OUR CROOKED HEARTS, by Melissa Albert

I’ve kept postponing the actual writing of this review for several days before finally sitting down to do it, because even now I’m not sure whether I really enjoyed Our Crooked Hearts or not: on one side, I was curious to see where the story would lead me, on the other I had the feeling that something was missing from it – and even now I’m not completely sure about what it was.

The premise is an intriguing one: the dual-timeline tale of a mother and daughter discovering, each in her own way, the power of magic and being affected by it and the unavoidable consequences.  The opening scene, with teenage Ivy and her boyfriend almost running their car over a young naked woman coming out of the woods, is the mere introduction to a string of weird events that make Ivy question everything she knew – or thought she knew – about her mother and her own past, just as we learn through a series of flashbacks how Dana, Ivy’s mother, became enmeshed in the wielding of magic.

Dana, her best friend Fee and their new acquaintance Marion ended up playing with forces way beyond their control when delving into the secrets of an old grimoire found by Marion: their reckless pursuit of the powers gifted by the book’s spells led them to try something beyond their ability to control it, something that ended in  catastrophe and that cast a pall of danger on both of them and – years later – on Ivy herself as the teenager had to face the mysterious actions of her mother and deal with the threat posed by the spooky girl encountered in the woods.

What I really liked: the dual timeline, which juxtaposes Dana’s discovery of magic and its potential – as well as its pitfalls – with Ivy’s findings about her mother and her search for the reasons she always felt distant as a parent.  The mother/daughter relationship here suffers from the usual troubles inherent in the differences between parents and their teenaged kids, but it’s burdened by the added weight of the secrets Dana kept close to her chest and which Ivy is slowly uncovering in her quest to understand what is happening.   There are also some truly creepy moments, particularly where the remains of dead bunnies crop us as a form of dire warning, or when Ivy feels certain that someone is shadowing her steps, even turning up into her own house.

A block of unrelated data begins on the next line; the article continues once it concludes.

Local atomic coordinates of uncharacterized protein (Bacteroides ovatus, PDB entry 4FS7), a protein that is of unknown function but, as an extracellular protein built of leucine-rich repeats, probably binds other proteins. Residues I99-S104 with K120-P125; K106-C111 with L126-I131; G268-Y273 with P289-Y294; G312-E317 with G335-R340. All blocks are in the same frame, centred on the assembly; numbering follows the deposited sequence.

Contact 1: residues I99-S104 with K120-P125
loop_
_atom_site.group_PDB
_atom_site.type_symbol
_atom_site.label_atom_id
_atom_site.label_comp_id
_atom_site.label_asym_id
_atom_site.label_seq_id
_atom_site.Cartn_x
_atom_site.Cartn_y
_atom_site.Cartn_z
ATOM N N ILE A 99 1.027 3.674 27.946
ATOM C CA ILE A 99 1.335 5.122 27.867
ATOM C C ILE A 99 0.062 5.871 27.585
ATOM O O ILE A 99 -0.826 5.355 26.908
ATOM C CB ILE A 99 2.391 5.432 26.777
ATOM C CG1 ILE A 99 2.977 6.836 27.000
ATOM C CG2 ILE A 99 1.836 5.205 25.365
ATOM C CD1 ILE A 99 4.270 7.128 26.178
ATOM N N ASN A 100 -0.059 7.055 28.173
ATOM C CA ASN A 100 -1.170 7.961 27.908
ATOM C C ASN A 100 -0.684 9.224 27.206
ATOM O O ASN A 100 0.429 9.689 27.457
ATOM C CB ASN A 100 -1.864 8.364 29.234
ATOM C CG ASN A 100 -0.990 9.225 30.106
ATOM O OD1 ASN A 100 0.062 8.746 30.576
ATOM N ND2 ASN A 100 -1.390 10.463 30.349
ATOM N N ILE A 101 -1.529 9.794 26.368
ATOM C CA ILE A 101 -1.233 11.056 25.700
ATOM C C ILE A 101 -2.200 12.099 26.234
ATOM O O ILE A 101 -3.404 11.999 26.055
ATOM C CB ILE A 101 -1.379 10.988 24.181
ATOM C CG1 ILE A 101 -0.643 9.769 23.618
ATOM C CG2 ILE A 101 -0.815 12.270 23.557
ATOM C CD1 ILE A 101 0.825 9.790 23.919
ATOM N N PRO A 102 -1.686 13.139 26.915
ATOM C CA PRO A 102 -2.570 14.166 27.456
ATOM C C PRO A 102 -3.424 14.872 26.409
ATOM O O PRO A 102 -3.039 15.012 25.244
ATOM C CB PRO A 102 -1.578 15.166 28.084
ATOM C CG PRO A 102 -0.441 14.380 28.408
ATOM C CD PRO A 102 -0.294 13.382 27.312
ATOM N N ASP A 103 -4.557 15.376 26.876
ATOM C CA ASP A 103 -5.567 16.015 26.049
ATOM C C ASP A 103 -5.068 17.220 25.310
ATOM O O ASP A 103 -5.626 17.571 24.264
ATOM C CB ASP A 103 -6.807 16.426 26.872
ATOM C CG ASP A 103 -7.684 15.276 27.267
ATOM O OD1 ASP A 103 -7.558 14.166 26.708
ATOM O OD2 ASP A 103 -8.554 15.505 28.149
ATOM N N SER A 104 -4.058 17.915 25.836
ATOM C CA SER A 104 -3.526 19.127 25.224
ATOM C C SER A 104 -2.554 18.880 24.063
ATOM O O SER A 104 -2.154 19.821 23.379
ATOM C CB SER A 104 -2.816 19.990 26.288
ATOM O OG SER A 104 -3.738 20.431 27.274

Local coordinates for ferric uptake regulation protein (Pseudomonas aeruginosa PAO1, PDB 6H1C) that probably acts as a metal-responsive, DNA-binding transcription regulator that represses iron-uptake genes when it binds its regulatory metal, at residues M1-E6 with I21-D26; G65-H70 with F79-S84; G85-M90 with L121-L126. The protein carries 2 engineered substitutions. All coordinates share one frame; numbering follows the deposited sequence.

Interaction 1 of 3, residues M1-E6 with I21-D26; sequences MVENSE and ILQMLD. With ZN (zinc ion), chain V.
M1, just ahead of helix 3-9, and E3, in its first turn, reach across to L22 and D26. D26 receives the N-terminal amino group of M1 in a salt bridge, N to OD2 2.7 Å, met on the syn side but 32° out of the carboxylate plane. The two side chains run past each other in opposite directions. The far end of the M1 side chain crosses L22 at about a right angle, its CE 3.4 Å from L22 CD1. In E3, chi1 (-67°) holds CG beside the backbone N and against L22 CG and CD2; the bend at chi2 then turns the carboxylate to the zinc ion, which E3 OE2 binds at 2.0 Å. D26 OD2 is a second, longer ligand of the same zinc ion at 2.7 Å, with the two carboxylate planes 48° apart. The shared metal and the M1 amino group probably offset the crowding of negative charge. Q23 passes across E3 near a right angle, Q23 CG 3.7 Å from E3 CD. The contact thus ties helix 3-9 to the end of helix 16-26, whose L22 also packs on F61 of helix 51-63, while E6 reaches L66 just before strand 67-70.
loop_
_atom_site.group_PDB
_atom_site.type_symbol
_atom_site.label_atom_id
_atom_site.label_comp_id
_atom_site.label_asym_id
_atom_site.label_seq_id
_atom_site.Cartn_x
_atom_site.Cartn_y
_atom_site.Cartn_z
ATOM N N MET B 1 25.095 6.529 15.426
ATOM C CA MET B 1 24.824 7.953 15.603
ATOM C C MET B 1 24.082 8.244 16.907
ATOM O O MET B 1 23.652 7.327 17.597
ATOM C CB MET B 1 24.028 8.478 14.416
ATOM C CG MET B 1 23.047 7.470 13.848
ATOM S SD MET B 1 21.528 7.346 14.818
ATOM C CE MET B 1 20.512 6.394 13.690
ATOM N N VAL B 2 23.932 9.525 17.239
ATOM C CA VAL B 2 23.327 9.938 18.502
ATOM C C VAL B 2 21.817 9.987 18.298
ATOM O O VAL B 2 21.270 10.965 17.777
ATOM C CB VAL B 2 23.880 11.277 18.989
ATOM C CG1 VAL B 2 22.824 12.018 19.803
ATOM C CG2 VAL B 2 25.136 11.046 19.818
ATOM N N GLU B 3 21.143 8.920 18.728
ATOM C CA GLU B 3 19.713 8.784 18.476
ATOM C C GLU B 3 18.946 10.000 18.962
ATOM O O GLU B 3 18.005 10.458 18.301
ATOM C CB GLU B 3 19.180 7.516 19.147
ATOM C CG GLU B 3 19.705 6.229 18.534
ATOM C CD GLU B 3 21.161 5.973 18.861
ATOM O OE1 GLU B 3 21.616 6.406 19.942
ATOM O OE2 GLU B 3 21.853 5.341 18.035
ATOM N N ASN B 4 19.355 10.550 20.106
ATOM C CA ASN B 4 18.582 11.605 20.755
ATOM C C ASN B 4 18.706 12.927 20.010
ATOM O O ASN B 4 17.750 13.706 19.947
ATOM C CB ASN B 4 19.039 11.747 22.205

The approach of the two women to magic is also interesting, because where Ivy sees it as something wondrous, something to be explored as it leads to ever-new discoveries, Dana knows everything about its dark side and the price it exacts – particularly because she has first-hand experience of the terrible aftermath of spells getting out of hand. The way the story is told shows how the choices of the past can influence the events of the present, turning Ivy’s journey into something almost pre-ordained by her mother’s past actions.

The pacing of the plot is well done, and the story kept my attention focused from start to finish, although the downside of it is that the characters suffered a little from what I perceived as an unbalanced focus, Ivy most of all.  Which leads me to what I did not like much: as I said, characterization suffers a little in this mainly plot-driven story, and the writing often seems a little… flowery, for lack of a better word, where a more streamlined narrative might have worked better – in my opinion – to carry the tension forward. Speaking of which, the ending felt a bit like a letdown, when compared with the previous buildup, thanks to a too-quick resolution. Moreover, there was the added element of young romance – heavily hindered by the intervention of magic – that did not sit well with me, because of my aversion to YA relationships that made me look at this element as something that was pasted on, rather than naturally developed, and therefore unnecessary.

In the end, I guess that while it was easy to get through this book – if nothing else because I wanted to see how the author solved the plot – it was not the kind of story that would stick with me in a particular way. Or as they say: “it’s not you, it’s me”….

My Rating:


15 thoughts on “OUR CROOKED HEARTS, by Melissa Albert

  1. Ah, this is one I wanted to read for catch-up December. I’m not so sure now though, you’ve described a few things that make me think of some of the issues I had with her Hazelwood books. I loved the first one, but the sequel was a bit angsty, flowery, and the unwelcome romance getting into the way of the good stuff…I’m going to have to think on this 😀

    Liked by 1 person

  2. I am sorry this didn’t really work out for you! This does not sound like my kind of book, even more so because I am not a fan of dual timeline, I prefer one solid time line for my stories (even if I can make exceptions, it is not a set on stone thing, but I tend to not really like multiple time lines)!

    Liked by 1 person

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